We commented earlier on the intended Government Happiness Survey, observing along the way that happiness is ultimately a personal thing. If we can discover what makes the majority of people happy and implement that, chances are we’ll annoy, offend or bore some of the others. It’s easy to confuse populism (the undiluted will of the people – not frequently seen in workplaces, to be honest) and popularity (a sort of workplace version of first past the post, as alternative voting isn’t widespread in organisations either): but a manager’s job isn’t really to implement majority rule. The role is much closer to delivering the greatest possible level of motivation and inspiration to all the team. It means a more diverse, tailored or nuanced approach, that is modified to take into account the different inspirations of the people who (do or could) make their own individual contributions. Much harder to put on a ballot paper, let alone into practice.

Recently, a bullet board I’m a member of (apologies for the lack of link, but it’s a closed group) saw someone post an interesting question: “What is your happiest work memory?”. Given the huge range of jobs on offer, the responses ranged equally widely, including:

  • Building animatronic dinosaurs for an exhibition for blind kids, and watching their reactions as they played on it
  • An archaeologist uncovering an Anglo-Saxon palisade
  • A teacher working with a great group of others of similar age, and working hard but having enormous fun with it

For several other people, however, getting out of a particular job was their happiest recollection. The workplace equivalent of celebrating that eventual divorce after something that once seemed full of promise but had long gone sour, that final freeing from a commitment that you learned to wish you hadn’t made. None of the posters talking on that theme made any mention of whether it had indeed once been good, merely that they were heartily glad it was all over. It wasn’t hard to wonder how those they’d worked with might have felt reading it. Glad that they’d moved on and become happier? Bitter that their efforts – assuming they’d made any – had come to an unhappy ending? Or sad that things hadn’t turned out better? The reasons and reactions will be different everytime: as Checkhov pointed out at the beginning of Anna Karenina:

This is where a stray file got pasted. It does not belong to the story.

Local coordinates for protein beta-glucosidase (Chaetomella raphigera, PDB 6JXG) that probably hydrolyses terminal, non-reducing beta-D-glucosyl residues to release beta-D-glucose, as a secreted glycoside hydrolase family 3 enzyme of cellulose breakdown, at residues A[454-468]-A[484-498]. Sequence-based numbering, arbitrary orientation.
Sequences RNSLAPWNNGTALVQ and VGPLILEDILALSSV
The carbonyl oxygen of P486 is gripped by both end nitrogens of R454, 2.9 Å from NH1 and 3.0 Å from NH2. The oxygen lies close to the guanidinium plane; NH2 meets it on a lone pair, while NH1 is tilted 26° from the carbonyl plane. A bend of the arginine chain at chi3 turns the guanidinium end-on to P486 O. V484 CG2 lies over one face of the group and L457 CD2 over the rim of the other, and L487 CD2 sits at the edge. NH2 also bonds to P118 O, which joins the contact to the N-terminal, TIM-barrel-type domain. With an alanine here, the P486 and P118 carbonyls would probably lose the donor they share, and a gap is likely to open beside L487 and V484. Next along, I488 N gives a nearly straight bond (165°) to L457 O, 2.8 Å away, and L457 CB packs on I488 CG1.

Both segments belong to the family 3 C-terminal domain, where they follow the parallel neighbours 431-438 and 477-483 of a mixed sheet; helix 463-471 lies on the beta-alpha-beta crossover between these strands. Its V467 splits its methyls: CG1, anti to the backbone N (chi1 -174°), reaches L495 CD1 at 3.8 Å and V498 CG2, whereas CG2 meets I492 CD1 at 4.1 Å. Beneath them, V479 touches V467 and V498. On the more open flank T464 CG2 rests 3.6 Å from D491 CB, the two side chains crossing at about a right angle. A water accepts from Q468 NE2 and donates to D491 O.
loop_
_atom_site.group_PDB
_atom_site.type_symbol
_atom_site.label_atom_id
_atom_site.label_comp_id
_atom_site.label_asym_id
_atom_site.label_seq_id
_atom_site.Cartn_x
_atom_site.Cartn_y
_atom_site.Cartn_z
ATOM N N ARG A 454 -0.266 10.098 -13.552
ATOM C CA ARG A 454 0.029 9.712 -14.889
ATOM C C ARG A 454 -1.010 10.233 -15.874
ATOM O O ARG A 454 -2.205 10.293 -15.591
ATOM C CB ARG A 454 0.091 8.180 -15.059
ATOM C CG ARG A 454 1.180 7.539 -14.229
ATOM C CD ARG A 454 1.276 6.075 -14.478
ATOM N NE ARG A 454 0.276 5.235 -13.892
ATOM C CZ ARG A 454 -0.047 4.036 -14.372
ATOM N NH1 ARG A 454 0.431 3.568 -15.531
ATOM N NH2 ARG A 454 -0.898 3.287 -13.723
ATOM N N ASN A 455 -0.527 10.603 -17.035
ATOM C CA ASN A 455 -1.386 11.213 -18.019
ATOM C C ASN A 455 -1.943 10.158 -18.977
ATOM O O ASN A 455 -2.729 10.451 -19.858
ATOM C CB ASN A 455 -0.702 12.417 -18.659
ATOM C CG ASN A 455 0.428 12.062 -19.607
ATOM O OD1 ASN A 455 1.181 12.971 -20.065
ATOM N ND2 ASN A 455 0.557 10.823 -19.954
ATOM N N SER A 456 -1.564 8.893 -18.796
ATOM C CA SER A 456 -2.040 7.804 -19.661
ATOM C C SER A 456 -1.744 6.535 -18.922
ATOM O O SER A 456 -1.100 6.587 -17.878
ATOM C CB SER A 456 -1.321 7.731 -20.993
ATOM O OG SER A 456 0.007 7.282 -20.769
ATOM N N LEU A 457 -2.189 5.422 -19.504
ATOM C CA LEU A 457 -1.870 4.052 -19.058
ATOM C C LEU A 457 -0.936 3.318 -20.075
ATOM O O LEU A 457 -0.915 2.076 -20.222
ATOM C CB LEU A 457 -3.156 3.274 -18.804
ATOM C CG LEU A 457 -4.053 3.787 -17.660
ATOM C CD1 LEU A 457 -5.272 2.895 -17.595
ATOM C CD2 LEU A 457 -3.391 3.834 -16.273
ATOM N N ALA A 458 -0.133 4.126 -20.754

Happy families are all alike; every unhappy family is unhappy in its own way.”

Having a ponder-y moment, I looked back over my own eclectic working life to pick out some happy memories, and try to think who to be grateful to. I guess I should start by having quite a few to choose from – more than I expected when I set myself a-pondering – so here are just three:

  • Working in the R&D Division of a national organisation: on the face of things just a routine clerical job, processing grant applications, but a time and place I remember fondly, for a number of reasons. Firstly, a terrific boss who took time to care for how each of us felt, and help us to work together and get along harmoniously. Secondly, colleagues who took someone in the first job under their wing rather than teasing them or giving them all the dirty little jobs that any office has. Thirdly, an environment where individual interests where noticed and picked up on – having been a trained calligrapher, I got to experiment on some early (and endearingly hopeless) handwriting recognition software; knowing how to type, I also became one of the first people in the UK outside a research lab to have an email address. If I could have afforded to live in London on that salary, I might still be there.